NBA

The Untimely Death of the Mulleted Dwayne Schintzius

For most basketball fans, the name Dwayne Schintzius evokes one thought—mullet. The 1990 first-round pick of the San Antonio Spurs rocked the hairstyle for part of his eight-year NBA career before retiring in 1999. Unfortunately, just over a decade later, Schintzius was dead at 43. Here’s a look at the life and tragic death of Dwayne Schintzius.

Dwayne Schintzius stars at Florida

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Dwayne Schintzius first introduced his mullet to the world at the University of Florida as a freshman in the 1986-87 season. His first year in Gainesville, Schintzius made an immediate impact with the Gators averaging 10.9 points, 6.1 rebounds, and 2.1 blocks per game. He was named to the SEC All-Freshman team.

Schintzius built on his freshman performance with improved numbers his sophomore year, but the 7-foot-2-inch center had his best year at Florida in 1988-89, his junior year. That season Schintzius averaged 18 points, pulled down 9.7 rebounds, and blocked 1.9 shots per game. He was named to the All-SEC first team and All-SEC Tournament first team. 

Schintzius’s senior year, however, turned out to be disastrous. It ended just 11 games in when he quit the team. Schintzius and several other players didn’t get along with interim head coach Don DeVoe, who was brought in to replace the ousted Norm Sloan. The players had a hard time adjusting to and playing for someone who had coached against them a season earlier at Tennessee. Despite his early departure that senior season, Schintzius had built up a strong enough resume and was considered a top NBA prospect.

Dwayne Schintzius had a less-than-stellar NBA career, but a first-class mullet

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The San Antonio Spurs selected Dwayne Schintzius with the 24th overall pick in the 1990 NBA draft. Unfortunately, injuries plagued the center throughout his NBA career starting that first year in San Antonio. During his rookie season, which turned out to be his best in the NBA averaging 3.8 points and 2.9 rebounds per game, Schintzius injured his back. 

With the injured back limiting his effectiveness and subsequently, his playing time, the Spurs traded him to Sacramento. Schintzius said later that Spurs general manager Bob Bass disliked his mullet, and told him to cut it. Schintzius followed orders then proceeded to send Bass the clippings in an envelope.

Unfortunately, Schintzius’s mullet, which he called “the lobster” because it was scraggly feathered in the back like the crustacean’s tail, gained more notoriety than his play on the court. It was always a conversational topic with his teammates, opposing teams, and of course, opposing team’s fans.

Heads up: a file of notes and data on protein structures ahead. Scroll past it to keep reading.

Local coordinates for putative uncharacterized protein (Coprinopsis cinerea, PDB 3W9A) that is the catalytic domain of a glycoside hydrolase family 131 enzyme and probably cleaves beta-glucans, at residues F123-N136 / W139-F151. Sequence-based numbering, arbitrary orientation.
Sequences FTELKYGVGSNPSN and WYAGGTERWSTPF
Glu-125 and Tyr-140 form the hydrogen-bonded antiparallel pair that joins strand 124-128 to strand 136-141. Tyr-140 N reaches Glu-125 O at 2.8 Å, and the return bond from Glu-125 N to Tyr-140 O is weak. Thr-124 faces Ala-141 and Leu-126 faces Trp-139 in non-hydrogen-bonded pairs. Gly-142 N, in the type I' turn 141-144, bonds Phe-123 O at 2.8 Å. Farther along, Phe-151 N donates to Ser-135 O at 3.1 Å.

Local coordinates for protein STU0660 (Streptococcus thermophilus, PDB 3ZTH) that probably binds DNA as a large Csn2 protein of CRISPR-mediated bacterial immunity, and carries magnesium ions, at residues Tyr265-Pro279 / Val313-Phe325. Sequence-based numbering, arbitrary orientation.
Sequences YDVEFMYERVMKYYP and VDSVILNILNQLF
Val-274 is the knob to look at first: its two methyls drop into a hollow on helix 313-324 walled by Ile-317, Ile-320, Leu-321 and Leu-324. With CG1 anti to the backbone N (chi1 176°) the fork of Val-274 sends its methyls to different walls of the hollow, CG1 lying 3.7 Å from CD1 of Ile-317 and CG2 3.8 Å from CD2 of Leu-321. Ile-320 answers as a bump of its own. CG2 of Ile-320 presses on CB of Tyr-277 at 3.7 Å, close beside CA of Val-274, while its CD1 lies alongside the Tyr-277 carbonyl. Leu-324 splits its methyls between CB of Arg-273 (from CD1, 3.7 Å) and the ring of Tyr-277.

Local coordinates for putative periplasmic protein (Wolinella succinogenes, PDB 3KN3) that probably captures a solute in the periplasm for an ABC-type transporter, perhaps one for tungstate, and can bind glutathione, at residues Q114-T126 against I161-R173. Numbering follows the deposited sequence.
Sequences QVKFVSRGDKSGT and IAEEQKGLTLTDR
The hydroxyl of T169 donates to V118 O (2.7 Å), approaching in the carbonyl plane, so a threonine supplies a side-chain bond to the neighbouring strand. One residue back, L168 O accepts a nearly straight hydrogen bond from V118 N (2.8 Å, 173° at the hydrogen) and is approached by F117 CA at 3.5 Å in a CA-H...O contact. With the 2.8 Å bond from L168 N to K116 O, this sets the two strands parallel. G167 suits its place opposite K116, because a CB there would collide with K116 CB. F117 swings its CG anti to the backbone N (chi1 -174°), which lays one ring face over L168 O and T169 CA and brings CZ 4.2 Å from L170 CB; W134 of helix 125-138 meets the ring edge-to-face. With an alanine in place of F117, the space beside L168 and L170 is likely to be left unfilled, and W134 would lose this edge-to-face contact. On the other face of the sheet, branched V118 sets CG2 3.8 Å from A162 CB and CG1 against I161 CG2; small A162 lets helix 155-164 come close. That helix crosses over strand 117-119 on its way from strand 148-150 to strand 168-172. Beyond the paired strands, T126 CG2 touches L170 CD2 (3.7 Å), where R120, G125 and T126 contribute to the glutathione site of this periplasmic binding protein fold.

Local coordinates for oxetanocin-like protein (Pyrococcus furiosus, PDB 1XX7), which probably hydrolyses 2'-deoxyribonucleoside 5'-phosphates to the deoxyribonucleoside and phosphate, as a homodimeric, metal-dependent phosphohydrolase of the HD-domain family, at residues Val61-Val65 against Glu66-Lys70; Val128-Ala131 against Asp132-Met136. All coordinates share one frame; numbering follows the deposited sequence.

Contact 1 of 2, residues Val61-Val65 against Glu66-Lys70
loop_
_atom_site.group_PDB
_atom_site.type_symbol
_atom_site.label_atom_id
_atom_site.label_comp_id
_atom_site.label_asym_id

In 1999, Schintzius played just 16 games for the Boston Celtics. Because of injuries, the most games he ever played in a single season was 43. With injuries taking their toll on him physically and mentally, Schintzius retired at the conclusion of the 1999 season after having played for six teams in eight years.

Schintzius tragically dies at a young age

While Dwayne Schintzius was well-known in the sports world for his mullet, he also gained notoriety in 1996. That year he appeared as Ivan Radovadovitch, a Russian basketball player, in the movie “Eddie,” starring Whoopi Goldberg.

In 2004, Schintzius found himself in the headlines for a much more serious matter when he appeared in the trial of his former New Jersey Nets teammate Jayson Williams. Schintzius testified he was staying at Williams’s house when he witnessed Williams kill his Rottweiler over a $100 bet.

Five years later, in 2009, Schintzius was diagnosed with chronic myelomonocytic leukemia, a rare and fatal form of the disease. Fortunately, he received a bone marrow transplant from his brother Travis and after months of complications was declared cancer-free in July 2010. Unfortunately, Schintzius suffered additional complications several years later and died on April 15, 2012, of respiratory failure. He was 43.

Despite dying at a young age, Schintzius will be remembered for his role in the movie “Eddie” by some, while others will remember him for his time at Florida and in the NBA. Everyone, however, will never forget his business-in-the-front-party-in-the-back hairstyle that was as entertaining as his game.